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19 January 2012updated 26 Sep 2015 9:01pm

In this week’s New Statesman: Has the Arab Spring been hijacked?

Olivier Roy on the Islamic counter-revolution | "Perfect storm" to hit NHS | Richard Dawkins on jury

By Alice Gribbin

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The Arab Spring, one year on, and the Islamic counter-revolution

In this week’s New Statesman, in the lead-up to the first anniversary of the revolution in Egypt, Olivier Roy, professor of social and political theory at the European University Institute in Florence, asks whether the rise of Islamist parties will prevent democracy from establishing itself in the Arab world:

The major conflict that is taking shape is not a clash between the Muslim world and the west. Rather, it is the one that pits the conservative Sunni Arab world against the “Shia crescent” around Iran, with Saudi Arabia’s “unholy alliance” with Israel in the background. The [Muslim] Brotherhood will struggle to carve out a distinct role for itself in this context, and it knows it.

Elsewhere in this package, the NS interviews Wael Ghonim, the Egyptian cyber-activist and key figure in the 2011 pro-democracy demonstrations. In a special event on Monday 30 January, the “spokesman for a revolution” will be speaking to the NS senior editor Mehdi Hasan about the Egyptian revolution, what comes next, and how the power of the internet and social media is being harnessed as a tool for democratic change around the world. The conversation between Ghonim and Hasan takes place at the Mosaic Rooms in London, and tickets are still available for purchase here.

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BMA leader, Hamish Meldrum: There’s a “perfect storm” heading straight for the NHS

In an interview with the NS editor, Jason Cowley, the chairman of the British Medical Association, Dr Hamish Meldrum, warns that a “perfect storm” is heading for the National Health Service:

The “perfect storm”, as he outlines it, is this – “impossible efficiency savings being forced on the service”, the biggest reorganisation in the NHS’s history, “rising medical unemployment“, “pay cuts for doctors“, “increased waiting lists” and the fear that the strain on the service will lead to more disasters such as the one at Mid Staffordshire NHS Trust.

Meldrum is referring to the 2009 scandal in which it was revealed that between 400 and 1,200 more patients from Stafford Hospital had died in the three preceding years than would be expected for the size and type of hospital.

The BMA leader argues:

“The Lansley reforms are a folly in terms of health-care issues but politically they are a huge folly as well . . . Leaving aside the reforms, because of the present economic and budgetary pressures, there’s no doubt by the time of the next election, if not before, there will be increased waiting lists, [for which] everybody will blame the reforms.”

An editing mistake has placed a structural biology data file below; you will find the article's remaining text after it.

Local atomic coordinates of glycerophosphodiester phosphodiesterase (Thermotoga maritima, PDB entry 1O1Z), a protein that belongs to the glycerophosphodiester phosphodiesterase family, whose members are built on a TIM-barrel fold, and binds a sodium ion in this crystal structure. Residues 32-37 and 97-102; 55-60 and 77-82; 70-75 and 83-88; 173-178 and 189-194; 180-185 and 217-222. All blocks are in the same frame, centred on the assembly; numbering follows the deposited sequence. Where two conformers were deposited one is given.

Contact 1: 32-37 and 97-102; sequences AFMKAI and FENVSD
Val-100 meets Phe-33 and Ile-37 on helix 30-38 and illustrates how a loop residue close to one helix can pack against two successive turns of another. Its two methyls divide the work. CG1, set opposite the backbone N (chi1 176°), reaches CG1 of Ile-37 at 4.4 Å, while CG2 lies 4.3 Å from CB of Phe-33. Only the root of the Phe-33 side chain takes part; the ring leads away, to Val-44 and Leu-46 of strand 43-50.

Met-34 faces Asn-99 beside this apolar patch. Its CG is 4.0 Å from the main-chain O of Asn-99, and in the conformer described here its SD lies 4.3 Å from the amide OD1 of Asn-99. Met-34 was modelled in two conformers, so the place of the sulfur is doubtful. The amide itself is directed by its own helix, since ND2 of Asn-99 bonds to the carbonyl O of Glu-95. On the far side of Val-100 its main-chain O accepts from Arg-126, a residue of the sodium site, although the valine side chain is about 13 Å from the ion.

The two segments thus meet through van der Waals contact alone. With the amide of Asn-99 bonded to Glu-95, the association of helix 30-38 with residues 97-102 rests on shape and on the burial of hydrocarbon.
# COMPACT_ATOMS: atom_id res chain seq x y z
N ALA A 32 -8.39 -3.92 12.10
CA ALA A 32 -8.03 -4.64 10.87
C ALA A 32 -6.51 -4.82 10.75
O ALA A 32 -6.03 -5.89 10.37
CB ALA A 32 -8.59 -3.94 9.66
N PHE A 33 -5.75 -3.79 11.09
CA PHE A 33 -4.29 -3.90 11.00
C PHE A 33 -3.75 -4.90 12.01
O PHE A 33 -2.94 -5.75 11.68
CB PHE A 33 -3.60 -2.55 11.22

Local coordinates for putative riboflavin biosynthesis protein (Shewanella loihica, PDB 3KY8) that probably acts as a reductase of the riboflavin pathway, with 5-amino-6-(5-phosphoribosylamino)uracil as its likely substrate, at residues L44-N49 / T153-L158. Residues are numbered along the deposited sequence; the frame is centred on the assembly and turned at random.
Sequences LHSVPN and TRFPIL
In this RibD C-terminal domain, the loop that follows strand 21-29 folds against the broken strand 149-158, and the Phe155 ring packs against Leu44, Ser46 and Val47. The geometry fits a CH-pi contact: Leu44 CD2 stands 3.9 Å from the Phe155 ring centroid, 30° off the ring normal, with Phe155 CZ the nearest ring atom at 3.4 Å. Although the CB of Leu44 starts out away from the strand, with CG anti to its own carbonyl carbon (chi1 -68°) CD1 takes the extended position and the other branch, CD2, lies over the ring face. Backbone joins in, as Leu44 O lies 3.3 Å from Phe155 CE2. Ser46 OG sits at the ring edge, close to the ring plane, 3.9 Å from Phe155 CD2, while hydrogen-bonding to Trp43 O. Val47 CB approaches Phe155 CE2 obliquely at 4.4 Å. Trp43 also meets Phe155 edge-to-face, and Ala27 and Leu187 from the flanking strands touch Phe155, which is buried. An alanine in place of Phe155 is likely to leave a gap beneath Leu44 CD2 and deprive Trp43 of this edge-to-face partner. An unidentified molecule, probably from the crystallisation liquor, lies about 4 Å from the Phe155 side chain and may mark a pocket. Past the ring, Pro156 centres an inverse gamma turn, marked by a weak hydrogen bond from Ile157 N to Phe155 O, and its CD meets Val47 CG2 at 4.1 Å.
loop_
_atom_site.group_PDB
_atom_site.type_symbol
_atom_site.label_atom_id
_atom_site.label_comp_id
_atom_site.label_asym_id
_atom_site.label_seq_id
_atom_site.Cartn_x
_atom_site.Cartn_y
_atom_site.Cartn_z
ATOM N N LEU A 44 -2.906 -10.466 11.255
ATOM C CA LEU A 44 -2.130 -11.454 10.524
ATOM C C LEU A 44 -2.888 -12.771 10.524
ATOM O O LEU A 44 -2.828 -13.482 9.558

The NHS is facing “varying degrees of impossibility”, Meldrum says.

“The health-care system is being asked to make £20bn of efficiency savings . . . In real terms that’s savings of 4 per cent year on year, which has never been done in one year before, far less four years in a row. And you’ve now added into the mix a major structural reorganisation, with lots of people either losing or changing their jobs; or their minds being focused on the reorganisation rather than on making the savings. We are facing various levels of impossibility.”

Richard Evans on Michael Gove’s “quack remedy” for schools

In the NS Critic at Large article, Richard J Evans, Regius Professor of Modern History at Cambridge, attacks Michael Gove’s approach to the way history should be taught in Britain’s schools. Responding to the Education Secretary’s suggestion that the curriculum be focused more narrowly on British kings and queens, Evans argues:

Our culture and our national identity would be impoverished. A quack remedy for a misdiagnosed complaint, it would only make things worse. The real threat to history teaching in our schools doesn’t come from the curriculum . . . it comes from the academies, Michael Gove’s flagship secondary schools, which are free from local authority control and don’t have to follow the National Curriculum.

Elsewhere in the New Statesman

All this plus Mehdi Hasan on how Labour has become fixated on the Tory government agenda of “cuts and credibility”; the former NS guest editor Richard Dawkins is not convinced by jury justice and the boundaries of guilt “beyond reasonable doubt”, as he explains in his article “O J Simpson wouldn’t be so lucky again”; Laurie Penny describes the Occupy movement’s changing struggles; Thomas Frank on the paranoid gripping the US right, and reviews from Dominic Sandbrook, Amanda Foreman, Richard Overy and others in an NS Critics’ History Special.